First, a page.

“In an effort to find meaningful employment, I applied to about 30 American colleges and universities with music openings. I received no answer from most of them, and rejections from the others. One professor from Rutgers university asked a colleague of mine if it was safe to leave me alone in a room with undergraduates.
“But when I was called for an interview for the open piano position at UBC in Vancouver, I was pleasingly astonished to find that their music department was interested about two things only: one, my musical ability; and two, my teaching ability.
“When I did get the job in a competitive audition, I was overcome by emotion on two levels. One, I would be able to pay my bills for the first time in many years. And two, I realized that Canada was far ahead in terms of its understanding and support of basic human rights…”
Hershel Russell: “Some of the information I would really like you to grasp in terms of this bill is that both studies show very clearly that we are an exceptionally highly educated community. We have more education than almost any other community, and we are a community that suffers from extraordinary poverty. I would like to argue that this combination of things can only be explained by discrimination. There really isn’t another way to explain it. Both of these documents also really show the terrifying, heartbreaking levels of suicidality in our community, and certainly, as a mental health professional, I have to work with these painful, painful issues over and over and over…”
(later): “… The shortage of doctors for all Ontarians is bad; the shortage of doctors who have any idea how to work with our community is horrifying. There are very few weeks in which I don’t have a client for whom I am desperately seeking medical care.
“We’re working very hard to expand the numbers of doctors who have the knowledge and the connections, in terms of protocols and so on, to undertake that care—we are not very complicated, we are much easier to care for than folks with diabetes—but that is proceeding slowly. It is very, very hard for us to access the most basic health care.
“It is also true, as my colleague Sara was saying, that a trip to the emergency room can be pretty alarming. There is no reason to assume even that you’re going to be treated respectfully. We still have far too many stories of people going in for a flu shot and somehow it’s necessary to have their genitals examined….”
Ryan Dyck (Egale Canada): “My understanding, from speaking with our lawyers and given the way the Canadian system works, is that the phrase “gender identity” would be interpreted by the courts to include the expression of that identity. That would be in line with the Supreme Court’s repeated statement that “a broad, liberal and purposive approach is appropriate” when interpreting human rights legislation. From that perspective, I suspect that we would be on good legal grounds with just “gender identity”.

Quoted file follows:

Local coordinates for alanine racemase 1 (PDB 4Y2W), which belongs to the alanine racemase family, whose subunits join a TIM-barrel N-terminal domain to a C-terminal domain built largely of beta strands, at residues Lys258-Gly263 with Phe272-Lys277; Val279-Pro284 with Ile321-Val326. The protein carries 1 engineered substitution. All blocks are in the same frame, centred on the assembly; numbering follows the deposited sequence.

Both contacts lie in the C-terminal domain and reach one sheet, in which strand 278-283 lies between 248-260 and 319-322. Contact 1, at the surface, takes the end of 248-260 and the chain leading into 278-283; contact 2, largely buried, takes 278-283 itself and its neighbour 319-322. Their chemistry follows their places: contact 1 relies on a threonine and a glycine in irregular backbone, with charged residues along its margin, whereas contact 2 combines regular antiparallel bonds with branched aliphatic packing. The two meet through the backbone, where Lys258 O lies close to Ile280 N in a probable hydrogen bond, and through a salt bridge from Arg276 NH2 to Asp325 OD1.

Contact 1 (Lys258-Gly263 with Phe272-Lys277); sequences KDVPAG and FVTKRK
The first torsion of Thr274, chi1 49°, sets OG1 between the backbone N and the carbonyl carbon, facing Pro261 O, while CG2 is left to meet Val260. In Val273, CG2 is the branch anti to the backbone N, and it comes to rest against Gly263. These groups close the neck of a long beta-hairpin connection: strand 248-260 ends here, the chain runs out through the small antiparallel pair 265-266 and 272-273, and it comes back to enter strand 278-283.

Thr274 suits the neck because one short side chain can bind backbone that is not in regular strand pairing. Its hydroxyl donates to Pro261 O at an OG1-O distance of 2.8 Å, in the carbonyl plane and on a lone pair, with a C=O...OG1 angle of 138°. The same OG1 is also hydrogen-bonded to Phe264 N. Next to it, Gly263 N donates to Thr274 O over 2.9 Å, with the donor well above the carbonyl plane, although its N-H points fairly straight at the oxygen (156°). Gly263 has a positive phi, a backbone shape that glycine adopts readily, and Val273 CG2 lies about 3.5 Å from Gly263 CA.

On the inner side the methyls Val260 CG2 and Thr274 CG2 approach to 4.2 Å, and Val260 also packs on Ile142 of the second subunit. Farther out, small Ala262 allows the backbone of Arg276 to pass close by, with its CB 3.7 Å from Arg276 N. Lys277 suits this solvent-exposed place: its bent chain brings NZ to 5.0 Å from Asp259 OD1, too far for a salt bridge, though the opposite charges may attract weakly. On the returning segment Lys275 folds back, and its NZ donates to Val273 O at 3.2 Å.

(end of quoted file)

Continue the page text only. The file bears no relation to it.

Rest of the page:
“However, I would be concerned that it does create some ambiguity, given that this leaves it up to the courts and we cannot guarantee that such would be the case. I would also be concerned as to what signal it would send if the committee were to remove it. In future cases, if the courts were to look at that as a signal that gender identity shouldn’t be included, or if were not Parliament’s intent, that would create a large concern for me.”
Hershel Russell: “To have identity documents that don’t match is a real problem for us. It means we can go through the kind of experiences I went through. We can have all kinds of difficulties with the police. It’s a constant source of anxiety and difficulty for us. It’s really big.”
The Evidence (transcript) of Meeting 2 hasn’t been posted yet. When it has, I’ll likely discuss that further. However, a quick synopsis is that the Committee heard from representatives of the Canadian Human Rights Commission (CHRC) and Canadian Human Rights Tribunal (CHRT), as well as from a last minute addition to the agenda, Diane Watts, a researcher for R.E.A.L. Women of Canada. Ms. Watt went on at length about pedophiles, obviously conflating trans people with predators, and turned the first hour into a bit of a circus. But there was also some important testimony from the CHRC and CHRT representatives that dismantled the argument that explicit inclusion is “unnecessary.” Although there was a mix of statements on that subject, there seemed to be more or less agreement that visibly codifying trans people in human rights legislation would be not only helpful for the public at large, but for the legal system as well. After that, there was some initial discussion of the first of 8 proposed amendments to the bill, none of which have been voted on or decided on, yet.